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  • Writer's pictureSiddhartha Suresh

Getting ready for your first date!

Updated: May 12

Unfortunately, the textile industry continues to be plagued with human rights abuses such as the prevalence of child labor in the industry. Within India, over 500,000 children are actively employed in the cotton industry, while in Uzbekistan, over two million children have been recruited to assist with the two month long cotton harvest. Because child labor is illegal, employers do everything necessary to hide children among the workplace. Audits also generally fail to reveal the truth due to company driven social compliance as well. Employers may also coerce children into working for wages vital for the support of their families. Subcontracted work encourages child labor because they lack legal protections and are often operating in the informal sector. Subcontracted work such as embroidery is often outsourced to unauthorized and unregulated facilities in small workshops, homes, stitching centers, etc. Though in the last two decades, the global trend for child labor is decreasing, the ILO reports an increase of 8.4 million since 2016.

Egregious working conditions are also present within the textile industry. According to a UCLA study into factories in the fashion industry, 72% of garment workers indicated that factories are “brimming with dust”, 60% mentioned that heat and dust made it difficult to breathe and work, while 42% mentioned that they regularly saw creatures such as rats and mice. These employees are often subjected to no ventilation, toxic substance inhalation, and unsafe buildings that frequently cause accidents, death, injuries, etc. The three most famous incidents are the factory fires of Ali Enterprises in Pakistan, factory fires of Tazreen Fashion in Bangladesh, and the collapse of Rana Plaza in Bangladesh that claimed the lives of 1,496 people. The death tolls of the factory fires were due to blocked and inaccessible exits and barred windows. Those who managed to survive had jumped from windows that were considered to be so high that they wouldn’t require bars. Likewise, working hours for garment workers are just as atrocious. Garment workers are subjected to 14 to16 hour days, working 7 days a week. In order to fulfill contracts, they tend to work until 2 or 3 am as well. Basic wages are so low that it is nearly impossible to sustain any type of lifestyle, so working nearly 96 hours a week is a necessity in order to simply live. In most high textile producing countries (China, Pakistan, Bangladesh), the average wage for garment workers is approximately a fifth of the basic livable wage which directly correlates to longer working hours and poorer working conditions, or what the European Parliament equates as “slave labor.”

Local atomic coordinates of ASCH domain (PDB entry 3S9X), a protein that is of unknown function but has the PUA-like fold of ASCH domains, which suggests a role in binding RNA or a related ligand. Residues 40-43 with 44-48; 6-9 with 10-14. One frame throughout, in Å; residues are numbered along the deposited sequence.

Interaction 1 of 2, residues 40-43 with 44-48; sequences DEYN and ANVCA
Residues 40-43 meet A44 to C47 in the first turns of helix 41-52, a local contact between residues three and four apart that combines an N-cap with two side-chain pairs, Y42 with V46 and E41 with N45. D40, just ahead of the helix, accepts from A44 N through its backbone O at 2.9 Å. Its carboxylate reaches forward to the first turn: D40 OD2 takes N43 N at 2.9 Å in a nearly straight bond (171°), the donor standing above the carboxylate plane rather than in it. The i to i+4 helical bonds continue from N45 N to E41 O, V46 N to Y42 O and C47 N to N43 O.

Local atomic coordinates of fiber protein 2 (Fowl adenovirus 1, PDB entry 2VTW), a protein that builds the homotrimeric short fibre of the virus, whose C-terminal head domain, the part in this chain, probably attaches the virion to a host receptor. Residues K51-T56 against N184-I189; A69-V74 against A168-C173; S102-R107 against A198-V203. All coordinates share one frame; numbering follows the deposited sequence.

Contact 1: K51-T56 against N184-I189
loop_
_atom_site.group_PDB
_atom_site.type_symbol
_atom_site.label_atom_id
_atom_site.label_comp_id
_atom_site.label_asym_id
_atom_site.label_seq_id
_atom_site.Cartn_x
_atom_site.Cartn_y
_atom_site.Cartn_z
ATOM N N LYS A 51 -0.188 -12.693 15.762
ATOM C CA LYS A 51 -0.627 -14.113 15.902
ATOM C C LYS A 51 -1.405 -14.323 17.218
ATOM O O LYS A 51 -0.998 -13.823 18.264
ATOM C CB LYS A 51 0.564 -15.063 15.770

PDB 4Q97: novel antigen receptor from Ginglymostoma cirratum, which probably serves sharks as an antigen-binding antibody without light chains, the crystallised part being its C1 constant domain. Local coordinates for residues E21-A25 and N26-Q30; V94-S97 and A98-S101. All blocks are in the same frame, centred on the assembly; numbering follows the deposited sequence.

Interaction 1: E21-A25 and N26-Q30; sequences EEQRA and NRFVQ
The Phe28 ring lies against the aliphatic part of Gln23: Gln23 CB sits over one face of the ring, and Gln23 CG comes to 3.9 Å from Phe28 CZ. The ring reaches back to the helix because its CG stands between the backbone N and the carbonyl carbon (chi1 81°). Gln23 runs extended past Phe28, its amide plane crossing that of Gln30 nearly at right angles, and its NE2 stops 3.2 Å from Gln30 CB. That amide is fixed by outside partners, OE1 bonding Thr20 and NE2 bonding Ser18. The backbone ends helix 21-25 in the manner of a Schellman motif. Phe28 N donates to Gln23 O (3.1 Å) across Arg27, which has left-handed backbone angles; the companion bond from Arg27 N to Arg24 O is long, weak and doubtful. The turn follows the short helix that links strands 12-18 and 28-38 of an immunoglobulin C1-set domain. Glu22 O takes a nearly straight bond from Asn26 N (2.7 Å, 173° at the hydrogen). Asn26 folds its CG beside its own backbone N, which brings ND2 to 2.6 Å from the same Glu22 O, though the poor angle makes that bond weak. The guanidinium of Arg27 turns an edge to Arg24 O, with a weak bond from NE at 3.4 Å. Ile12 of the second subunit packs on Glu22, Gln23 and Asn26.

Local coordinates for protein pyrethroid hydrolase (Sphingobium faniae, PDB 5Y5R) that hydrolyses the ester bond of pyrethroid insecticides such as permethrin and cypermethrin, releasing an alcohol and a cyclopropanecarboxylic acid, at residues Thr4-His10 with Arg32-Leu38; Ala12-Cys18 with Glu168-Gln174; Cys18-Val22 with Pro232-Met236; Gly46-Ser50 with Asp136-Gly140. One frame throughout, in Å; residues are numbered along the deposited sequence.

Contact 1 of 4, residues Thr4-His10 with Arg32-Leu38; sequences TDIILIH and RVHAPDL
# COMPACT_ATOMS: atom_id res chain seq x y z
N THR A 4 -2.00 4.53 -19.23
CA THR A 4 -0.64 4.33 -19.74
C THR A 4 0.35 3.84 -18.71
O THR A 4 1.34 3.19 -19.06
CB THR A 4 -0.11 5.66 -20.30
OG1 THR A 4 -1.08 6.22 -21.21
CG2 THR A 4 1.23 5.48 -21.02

Finally, workplace violence and gender-based discrimination occurs within the garment industry. More specifically, women often experience occupational segregation due systemic cultural stereotypes, even though the vast majority (80%) of the textile industry are women. In regards to the gender wage gap, according to the ILO, the male-female earnings difference is the highest in Pakistan at 64%, followed by India at 36%, and Thailand at 30%. This can be attributed to the predominance of working mothers in the field who are faced with pay disparity due to additional care responsibilities that reduce earning capacity. Moreover, a study conducted by BetterWork concluded that 36% of garment workers had experienced sexual harassment in their workplace, mostly by advancements made by their superiors. In developing nations specifically, weak legal protections, limited social welfare systems, and a lack of basic services contributes to a culture impunity for acts of sexual violence. Especially those who work in the informal economy within the textile industry, access to adequate assistance is limited, if not non-existent. Gender-based violence occurs at disproportionate rates within the textile industry because of a lack of women in positions of power to stand up and combat it.


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